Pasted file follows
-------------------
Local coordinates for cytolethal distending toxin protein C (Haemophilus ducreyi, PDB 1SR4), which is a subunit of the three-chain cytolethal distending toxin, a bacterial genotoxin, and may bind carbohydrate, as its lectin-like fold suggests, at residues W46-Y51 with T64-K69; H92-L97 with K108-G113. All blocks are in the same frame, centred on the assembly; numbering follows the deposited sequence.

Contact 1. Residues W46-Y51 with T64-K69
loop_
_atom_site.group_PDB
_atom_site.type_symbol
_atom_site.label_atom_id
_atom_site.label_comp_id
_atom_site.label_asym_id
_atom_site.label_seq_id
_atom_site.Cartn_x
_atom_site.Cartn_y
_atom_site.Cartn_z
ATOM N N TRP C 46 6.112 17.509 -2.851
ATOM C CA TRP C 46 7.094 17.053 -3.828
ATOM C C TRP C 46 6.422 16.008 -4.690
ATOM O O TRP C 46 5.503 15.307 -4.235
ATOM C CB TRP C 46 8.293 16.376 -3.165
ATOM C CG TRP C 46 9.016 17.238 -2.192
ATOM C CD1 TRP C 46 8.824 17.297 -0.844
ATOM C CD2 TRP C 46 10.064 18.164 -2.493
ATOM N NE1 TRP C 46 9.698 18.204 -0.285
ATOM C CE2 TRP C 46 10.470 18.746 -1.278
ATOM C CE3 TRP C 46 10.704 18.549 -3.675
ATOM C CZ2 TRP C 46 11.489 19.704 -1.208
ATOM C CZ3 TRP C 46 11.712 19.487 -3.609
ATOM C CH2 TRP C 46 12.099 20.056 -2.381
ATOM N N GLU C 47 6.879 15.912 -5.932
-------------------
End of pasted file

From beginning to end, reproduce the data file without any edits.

Local coordinates for cytolethal distending toxin protein C (Haemophilus ducreyi, PDB 1SR4), which is a subunit of the three-chain cytolethal distending toxin, a bacterial genotoxin, and may bind carbohydrate, as its lectin-like fold suggests, at residues W46-Y51 with T64-K69; H92-L97 with K108-G113. All blocks are in the same frame, centred on the assembly; numbering follows the deposited sequence.

Contact 1. Residues W46-Y51 with T64-K69
loop_
_atom_site.group_PDB
_atom_site.type_symbol
_atom_site.label_atom_id
_atom_site.label_comp_id
_atom_site.label_asym_id
_atom_site.label_seq_id
_atom_site.Cartn_x
_atom_site.Cartn_y
_atom_site.Cartn_z
ATOM N N TRP C 46 6.112 17.509 -2.851
ATOM C CA TRP C 46 7.094 17.053 -3.828
ATOM C C TRP C 46 6.422 16.008 -4.690
ATOM O O TRP C 46 5.503 15.307 -4.235
ATOM C CB TRP C 46 8.293 16.376 -3.165
ATOM C CG TRP C 46 9.016 17.238 -2.192
ATOM C CD1 TRP C 46 8.824 17.297 -0.844
ATOM C CD2 TRP C 46 10.064 18.164 -2.493
ATOM N NE1 TRP C 46 9.698 18.204 -0.285
ATOM C CE2 TRP C 46 10.470 18.746 -1.278
ATOM C CE3 TRP C 46 10.704 18.549 -3.675
ATOM C CZ2 TRP C 46 11.489 19.704 -1.208
ATOM C CZ3 TRP C 46 11.712 19.487 -3.609
ATOM C CH2 TRP C 46 12.099 20.056 -2.381
ATOM N N GLU C 47 6.879 15.912 -5.932